We must be there to notice and name what we see them doing. Then we make appropriate suggestions and help students make connections to thinking they have already done across the curriculum and from past conferences. If appropriate lead them back into a discussion about the focus lesson. If not the same day’s focus lesson, then another day’s. You will eventually be able to assess students in their own books over all the strategies or skills you teach after using mentor texts to model and introduce. This takes a little nudging through book talks and reading aloud the first few pages of books as you acquire new ones and place them into your library. We can nudge readers into books, without limiting their choice.

We need to be keeping a living document for note taking where we can quickly look back and help students remember when they used a skills or strategy, or when they were able to talk about the thinking process they went through to answer a question or explain their thinking. When keeping notes electronically in a living document you can scroll back and find your notes from last week or 2 weeks ago. I go back and show them words they solved or sentences they shared their thinking about. I am using an app called Notability on my iPad to do this.

As I continue to read Cornelius’s book  I am reflecting upon how reading is taught in my building. I am also reflecting upon Ellin Keene’s book Engaging Children and Vicki Vinton’s book Dynamic teaching for Deeper Reading.

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I am thinking about what I have learned from all of this great people and how I can use it to help move my own teaching forward and that of all the teachers in my building to impact our students.

I will be conducting some action research this school year implementing what I have learned from these 3 educators and continue to learn day by day as I experiment and adapt my instruction.  I am excited to help classrooms teachers in my building implement some changes also.  I am not going to go about this action research simply trying to replicate what I have read. I am doing some deep reflecting and considering what can be implemented within my school and have the greatest impact with our students. We will figure out together what will work for our students and grow our own practice. We will have to rely each other and others for support and ideas as we move forward. Isolation and ignorance cannot be an option.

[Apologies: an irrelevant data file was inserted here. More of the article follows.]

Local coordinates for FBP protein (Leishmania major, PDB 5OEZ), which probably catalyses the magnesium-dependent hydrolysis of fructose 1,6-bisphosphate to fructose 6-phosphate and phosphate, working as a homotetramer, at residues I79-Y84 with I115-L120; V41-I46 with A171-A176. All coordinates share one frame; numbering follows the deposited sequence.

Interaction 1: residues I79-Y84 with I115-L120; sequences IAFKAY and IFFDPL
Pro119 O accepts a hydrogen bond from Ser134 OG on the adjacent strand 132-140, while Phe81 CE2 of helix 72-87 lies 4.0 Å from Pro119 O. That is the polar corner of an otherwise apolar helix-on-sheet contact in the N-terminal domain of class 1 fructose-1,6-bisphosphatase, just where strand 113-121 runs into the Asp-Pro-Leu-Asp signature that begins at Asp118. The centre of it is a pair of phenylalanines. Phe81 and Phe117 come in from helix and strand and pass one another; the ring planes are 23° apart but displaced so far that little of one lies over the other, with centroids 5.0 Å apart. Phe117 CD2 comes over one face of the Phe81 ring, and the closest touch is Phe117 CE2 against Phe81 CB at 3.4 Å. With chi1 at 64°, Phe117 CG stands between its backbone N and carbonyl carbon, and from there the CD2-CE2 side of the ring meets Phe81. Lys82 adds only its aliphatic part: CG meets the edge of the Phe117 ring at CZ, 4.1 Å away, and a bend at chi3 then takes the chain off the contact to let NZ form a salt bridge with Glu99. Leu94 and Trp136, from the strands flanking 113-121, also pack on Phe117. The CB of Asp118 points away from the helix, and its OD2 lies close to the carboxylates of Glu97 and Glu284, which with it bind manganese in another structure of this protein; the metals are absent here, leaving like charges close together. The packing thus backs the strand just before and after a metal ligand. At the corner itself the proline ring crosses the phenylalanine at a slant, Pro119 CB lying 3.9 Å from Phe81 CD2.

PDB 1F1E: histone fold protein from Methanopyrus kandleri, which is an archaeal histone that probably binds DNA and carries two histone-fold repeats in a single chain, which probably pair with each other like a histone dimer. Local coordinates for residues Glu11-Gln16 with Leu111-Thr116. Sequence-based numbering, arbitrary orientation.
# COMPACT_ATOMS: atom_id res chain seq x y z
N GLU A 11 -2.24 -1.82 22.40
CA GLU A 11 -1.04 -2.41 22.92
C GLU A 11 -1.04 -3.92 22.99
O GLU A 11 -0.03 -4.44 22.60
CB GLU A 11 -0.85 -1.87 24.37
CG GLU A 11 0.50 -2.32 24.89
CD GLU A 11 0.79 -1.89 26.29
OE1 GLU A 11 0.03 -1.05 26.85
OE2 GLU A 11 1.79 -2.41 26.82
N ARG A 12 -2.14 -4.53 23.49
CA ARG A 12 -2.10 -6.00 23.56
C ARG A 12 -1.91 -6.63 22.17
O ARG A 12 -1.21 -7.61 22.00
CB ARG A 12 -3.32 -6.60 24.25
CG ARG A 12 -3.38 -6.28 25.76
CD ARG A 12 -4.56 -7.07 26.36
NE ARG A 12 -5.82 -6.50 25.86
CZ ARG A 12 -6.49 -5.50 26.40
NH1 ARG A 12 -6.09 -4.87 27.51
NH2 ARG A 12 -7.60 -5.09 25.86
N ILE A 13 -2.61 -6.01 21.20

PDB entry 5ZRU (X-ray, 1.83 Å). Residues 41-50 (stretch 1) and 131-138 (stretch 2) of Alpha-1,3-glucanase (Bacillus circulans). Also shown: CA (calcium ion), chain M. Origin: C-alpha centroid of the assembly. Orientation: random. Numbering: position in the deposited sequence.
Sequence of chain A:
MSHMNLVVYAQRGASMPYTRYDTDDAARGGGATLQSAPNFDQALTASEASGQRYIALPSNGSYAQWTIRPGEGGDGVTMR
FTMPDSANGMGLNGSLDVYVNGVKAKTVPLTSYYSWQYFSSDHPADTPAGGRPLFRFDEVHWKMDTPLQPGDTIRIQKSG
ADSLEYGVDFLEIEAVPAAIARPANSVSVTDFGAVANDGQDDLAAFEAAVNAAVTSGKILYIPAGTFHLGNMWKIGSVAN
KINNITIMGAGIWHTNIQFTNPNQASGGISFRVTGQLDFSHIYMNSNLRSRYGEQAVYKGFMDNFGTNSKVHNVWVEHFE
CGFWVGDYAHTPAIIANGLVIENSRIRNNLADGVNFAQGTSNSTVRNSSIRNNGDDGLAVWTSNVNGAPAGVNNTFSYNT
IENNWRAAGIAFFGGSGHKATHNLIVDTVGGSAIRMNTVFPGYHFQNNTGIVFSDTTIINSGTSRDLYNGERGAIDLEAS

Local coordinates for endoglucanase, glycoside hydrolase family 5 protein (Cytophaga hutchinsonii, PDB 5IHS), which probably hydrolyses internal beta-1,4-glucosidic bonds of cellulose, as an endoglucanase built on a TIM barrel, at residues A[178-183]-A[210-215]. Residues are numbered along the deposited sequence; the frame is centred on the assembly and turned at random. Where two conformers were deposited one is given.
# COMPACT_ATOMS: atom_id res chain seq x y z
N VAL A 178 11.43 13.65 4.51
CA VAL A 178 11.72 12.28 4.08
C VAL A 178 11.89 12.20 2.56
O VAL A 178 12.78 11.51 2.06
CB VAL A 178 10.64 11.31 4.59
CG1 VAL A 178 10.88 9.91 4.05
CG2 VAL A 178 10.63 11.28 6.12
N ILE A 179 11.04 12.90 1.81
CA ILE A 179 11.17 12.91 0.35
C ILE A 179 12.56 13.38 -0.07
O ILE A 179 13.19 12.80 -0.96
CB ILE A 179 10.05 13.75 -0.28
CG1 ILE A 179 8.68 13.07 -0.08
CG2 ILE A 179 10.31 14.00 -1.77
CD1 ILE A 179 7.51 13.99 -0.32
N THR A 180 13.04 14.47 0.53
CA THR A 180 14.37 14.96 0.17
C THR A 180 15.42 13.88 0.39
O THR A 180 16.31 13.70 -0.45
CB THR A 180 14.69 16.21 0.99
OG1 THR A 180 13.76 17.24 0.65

Troy

When Modeling Strategies can become Problematic?

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I was working on lessons plans for my 5th grade guided reading group and was thinking about a strategy to teach or review for the book I had chosen. A lesson I had taught earlier in the year came to mind where a student eagerly got started writing down some details, she felt were important from the text and changing a few words so that she followed the directions of putting them into her own words. Was this student doing what was asked? Yes, but she was not really thinking about what the writer wanted her to understand. She was writing down a few things here and there as she read. Actually she had filled up a whole page, but had read very little with an intent to understand. She could not talk about the book with any depth or deep understanding. She was not synthesizing information into new understanding.

I recalled a different student who eagerly underlined parts of a text he felt were important but could not put the underlined information together into an idea.  These students were doing a strategy without putting a whole lot of thought into it.

When it came time to have a discussion and dig deeper into thinking about what the writer’s words on page 4 could mean when put together with the paragraph on page 6 the first student struggled. Students often repeat writers’ words, but do not use them to help them create their own thinking, opinions and feelings. Or try to figure out what the writer might be implying but not directly stating. Striving readers and even high performing readers can get stuck doing strategies without putting much thought into them and staying on the surface level with their thinking.